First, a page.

- Associated Press - Friday, October 21, 2016

CONCORD, N.H. (AP) - The New Hampshire Charitable Foundation is launching a 10-year, $100 million grant plan to help thousands of low-income children in the state.

The foundation said Friday it’s partnering with hundreds of organizations and businesses to increase opportunities for young people so they can reach their potential and be ready to contribute to New Hampshire’s communities and workforce.

The initiative is called “New Hampshire Tomorrow” and it will be guided by a 27-member council, including former Gov. John Lynch.

“We have to give more kids the opportunity to thrive,” said Richard Ober, foundation president. “It is both a social obligation and an economic imperative.”

Census figures say 11 percent, or 28,000 children in New Hampshire, live in poverty. That’s up 6 percent from 2000. Twenty-eight percent of New Hampshire children, or 46,700, are eligible for free and reduced-price lunch. That’s more than half of all children in some cities and school districts.

Ober said the goal is to narrow the “opportunity gap” for children with investments in early childhood development; family and youth supports; preventing and treating alcohol and drug use; and creating affordable pathways from education to careers.

The 54-year-old foundation manages a growing collection of 1,700 philanthropic funds created by multiple donors and awards more than $30 million in grants and scholarships annually. It has long invested in families and children, but this plan is a larger one bringing together many groups to amplify its efforts, Ober said.

Ober said a couple of years ago, foundation staff met with the state’s leading demographers, economists, representatives of higher education and others to understand current and long-term trends in New Hampshire. He said up through 2005, New Hampshire was the fastest growing state in the Northeast, partly due to an in-migration of younger professionals. That growth rate declined sharply in recent years. New Hampshire’s aging population, employers’ struggles to find talented workers and an increase in the number of children living in poverty contributed to the focus on helping youth, he said.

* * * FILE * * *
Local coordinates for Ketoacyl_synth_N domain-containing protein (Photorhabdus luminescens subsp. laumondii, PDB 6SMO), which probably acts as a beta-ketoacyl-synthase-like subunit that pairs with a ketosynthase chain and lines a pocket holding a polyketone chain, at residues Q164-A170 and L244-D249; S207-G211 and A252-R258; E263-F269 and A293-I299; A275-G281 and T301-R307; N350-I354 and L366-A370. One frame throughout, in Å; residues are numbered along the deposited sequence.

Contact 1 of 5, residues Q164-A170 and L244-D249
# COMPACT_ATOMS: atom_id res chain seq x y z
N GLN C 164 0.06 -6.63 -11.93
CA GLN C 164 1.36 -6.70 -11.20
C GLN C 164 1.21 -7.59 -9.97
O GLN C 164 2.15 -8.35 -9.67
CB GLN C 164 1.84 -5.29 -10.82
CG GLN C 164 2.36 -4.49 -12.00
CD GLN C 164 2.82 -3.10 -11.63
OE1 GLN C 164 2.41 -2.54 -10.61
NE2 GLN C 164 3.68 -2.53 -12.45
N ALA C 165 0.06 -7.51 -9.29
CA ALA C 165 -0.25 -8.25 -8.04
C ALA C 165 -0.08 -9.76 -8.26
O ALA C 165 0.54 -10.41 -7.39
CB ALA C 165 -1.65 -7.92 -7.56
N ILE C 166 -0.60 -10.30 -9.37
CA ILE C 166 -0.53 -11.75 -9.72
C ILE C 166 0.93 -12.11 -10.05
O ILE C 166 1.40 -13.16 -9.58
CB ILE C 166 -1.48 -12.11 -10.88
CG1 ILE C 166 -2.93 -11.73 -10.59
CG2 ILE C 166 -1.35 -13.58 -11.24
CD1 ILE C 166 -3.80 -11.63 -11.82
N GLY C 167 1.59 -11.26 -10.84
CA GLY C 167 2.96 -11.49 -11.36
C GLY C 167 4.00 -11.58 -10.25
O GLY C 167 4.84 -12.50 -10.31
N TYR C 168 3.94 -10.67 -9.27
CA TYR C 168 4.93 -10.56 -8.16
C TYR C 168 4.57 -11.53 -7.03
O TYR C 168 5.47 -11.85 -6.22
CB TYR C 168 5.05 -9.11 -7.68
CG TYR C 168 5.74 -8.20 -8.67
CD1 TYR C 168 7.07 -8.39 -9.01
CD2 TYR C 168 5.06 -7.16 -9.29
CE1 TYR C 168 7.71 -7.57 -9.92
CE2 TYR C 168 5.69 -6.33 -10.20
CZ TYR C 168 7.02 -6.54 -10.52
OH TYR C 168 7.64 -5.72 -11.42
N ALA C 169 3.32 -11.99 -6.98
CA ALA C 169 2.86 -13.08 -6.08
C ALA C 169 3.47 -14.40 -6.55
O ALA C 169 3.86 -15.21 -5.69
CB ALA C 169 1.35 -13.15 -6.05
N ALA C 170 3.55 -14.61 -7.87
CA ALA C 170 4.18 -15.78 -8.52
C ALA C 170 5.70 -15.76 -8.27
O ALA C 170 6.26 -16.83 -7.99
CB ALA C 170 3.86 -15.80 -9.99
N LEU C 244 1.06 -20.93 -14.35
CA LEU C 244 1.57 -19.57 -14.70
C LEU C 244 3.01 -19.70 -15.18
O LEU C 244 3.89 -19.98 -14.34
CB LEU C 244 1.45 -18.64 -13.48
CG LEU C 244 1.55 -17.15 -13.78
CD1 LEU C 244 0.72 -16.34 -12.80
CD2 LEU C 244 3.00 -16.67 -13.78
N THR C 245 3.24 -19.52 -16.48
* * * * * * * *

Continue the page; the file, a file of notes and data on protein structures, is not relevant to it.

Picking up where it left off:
Also, New Hampshire’s young people have among the highest rates of substance abuse in the country, and students graduate from college with the highest debt load, he said.

Ober said many children from low-income families have less access to preschool, sports and other activities, and advanced placement courses and affordable secondary education.

Paul Montrone, president of Perspecta Trust, is a member of the project’s council.

“I have no doubt that New Hampshire Tomorrow, bringing together the private sector and nonprofit sector, together with supportive government programs, can defeat this problem and bring more productive individuals into our workforce, benefitting all of our citizens,” he said.


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